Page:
When you’ve decided on your dream company to work at, its possible there won’t be any vacancies in your field. It’s here that social can be used to ingratiate yourself with key people at the organisation, in the hopes they’ll snap you up once the right job comes along. Target key influencers and people who work at the companies you hope to with day-to-day industry chat, and organically make those connections on social. This will give you that added boost if and when a vacancy does arise.
In a nutshell, in order to give yourself an edge over other marketers on social, you need to become your own brand and consistently create and outreach innovative content to support this persona. Make sure your social profiles demonstrate that you’re up-to-date with the latest trends in the marketing sector – both through the content you post and how you utilise the platforms themself. Show your passion for the sector by shouting about what you’re doing in your spare time, whether this is gaining new qualifications, attending conferences or reading up on marketing. Finally, don’t forget to let a little bit of your personality shine through.
Daniel Rowles, CIM course director and summit chair, shared five key trends that all marketers need to be aware of in 2016.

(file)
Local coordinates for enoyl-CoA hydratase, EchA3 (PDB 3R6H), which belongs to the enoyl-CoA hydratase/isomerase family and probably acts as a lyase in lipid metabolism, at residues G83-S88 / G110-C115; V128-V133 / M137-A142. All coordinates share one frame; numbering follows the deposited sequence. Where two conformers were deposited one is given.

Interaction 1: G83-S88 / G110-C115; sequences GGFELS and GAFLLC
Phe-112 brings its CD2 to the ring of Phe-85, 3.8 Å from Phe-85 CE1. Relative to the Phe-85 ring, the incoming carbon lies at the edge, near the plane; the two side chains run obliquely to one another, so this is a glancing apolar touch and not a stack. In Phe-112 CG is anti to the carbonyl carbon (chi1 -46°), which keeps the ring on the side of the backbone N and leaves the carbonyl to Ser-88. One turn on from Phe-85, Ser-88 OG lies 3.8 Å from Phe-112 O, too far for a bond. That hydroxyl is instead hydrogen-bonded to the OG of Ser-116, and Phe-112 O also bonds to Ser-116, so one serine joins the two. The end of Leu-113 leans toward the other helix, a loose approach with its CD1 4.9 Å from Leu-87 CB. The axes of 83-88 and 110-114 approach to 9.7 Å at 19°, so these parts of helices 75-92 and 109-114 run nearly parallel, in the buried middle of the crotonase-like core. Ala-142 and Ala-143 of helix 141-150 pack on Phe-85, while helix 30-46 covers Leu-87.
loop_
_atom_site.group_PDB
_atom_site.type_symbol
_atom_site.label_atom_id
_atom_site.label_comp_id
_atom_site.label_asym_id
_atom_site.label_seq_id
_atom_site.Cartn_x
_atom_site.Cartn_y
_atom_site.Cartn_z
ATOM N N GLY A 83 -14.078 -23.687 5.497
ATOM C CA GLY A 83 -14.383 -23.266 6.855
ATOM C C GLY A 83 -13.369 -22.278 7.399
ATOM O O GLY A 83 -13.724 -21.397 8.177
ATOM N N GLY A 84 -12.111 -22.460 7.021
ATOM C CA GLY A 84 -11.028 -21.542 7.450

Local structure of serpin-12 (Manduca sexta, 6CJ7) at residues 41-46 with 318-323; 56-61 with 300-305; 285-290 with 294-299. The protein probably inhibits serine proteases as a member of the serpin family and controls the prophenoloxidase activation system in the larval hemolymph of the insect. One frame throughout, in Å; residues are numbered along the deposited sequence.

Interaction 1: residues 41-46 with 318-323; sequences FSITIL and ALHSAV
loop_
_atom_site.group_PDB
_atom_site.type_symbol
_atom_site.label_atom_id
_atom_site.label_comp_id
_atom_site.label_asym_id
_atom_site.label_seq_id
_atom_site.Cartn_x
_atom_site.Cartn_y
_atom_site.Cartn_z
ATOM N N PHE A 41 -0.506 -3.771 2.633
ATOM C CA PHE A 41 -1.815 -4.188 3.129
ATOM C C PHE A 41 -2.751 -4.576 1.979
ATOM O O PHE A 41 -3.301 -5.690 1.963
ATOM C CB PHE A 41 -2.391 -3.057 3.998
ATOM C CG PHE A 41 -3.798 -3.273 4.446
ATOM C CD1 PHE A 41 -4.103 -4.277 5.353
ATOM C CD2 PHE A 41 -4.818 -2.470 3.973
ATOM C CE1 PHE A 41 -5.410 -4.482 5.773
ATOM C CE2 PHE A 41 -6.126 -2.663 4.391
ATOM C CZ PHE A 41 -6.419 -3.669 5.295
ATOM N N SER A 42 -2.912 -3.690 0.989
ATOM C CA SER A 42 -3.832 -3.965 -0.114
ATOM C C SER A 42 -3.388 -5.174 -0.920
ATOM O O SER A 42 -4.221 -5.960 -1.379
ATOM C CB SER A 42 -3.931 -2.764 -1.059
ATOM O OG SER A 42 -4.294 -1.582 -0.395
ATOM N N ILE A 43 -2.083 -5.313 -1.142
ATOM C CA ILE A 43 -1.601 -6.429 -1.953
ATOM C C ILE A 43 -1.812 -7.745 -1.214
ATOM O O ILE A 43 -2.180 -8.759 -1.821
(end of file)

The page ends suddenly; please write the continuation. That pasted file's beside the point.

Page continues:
1) Algorithms and artificial intelligence (AI) – Messenger bots are on the rise! Although this technology remains in the early stages of development, consumers will find them increasingly having interactive conversations with these bots.
2) Social commerce – As social advertising advances, social media users are more likely to shop online.
3) Generation Adblock – Consumers are becoming more savvy when it comes to Adblocking. This means that marketers need to better target individuals with their content through social media.
4) Upping the quality of content marketing – In a world of endless content of questionable quality, marketers are waking up to the idea that we need to do less content but of a better-targeted quality.
5) Focus on transformation – Digital culture is key, according to Daniel, which means we need to “focus on a digital culture and change in behaviours, where we are able to TEST new ideas and LEARN from them, but more importantly not be afraid to FAIL”. This is particularly relevant for businesses that believe they are not geared up for digital, or that they don’t have a culture of innovation and learning.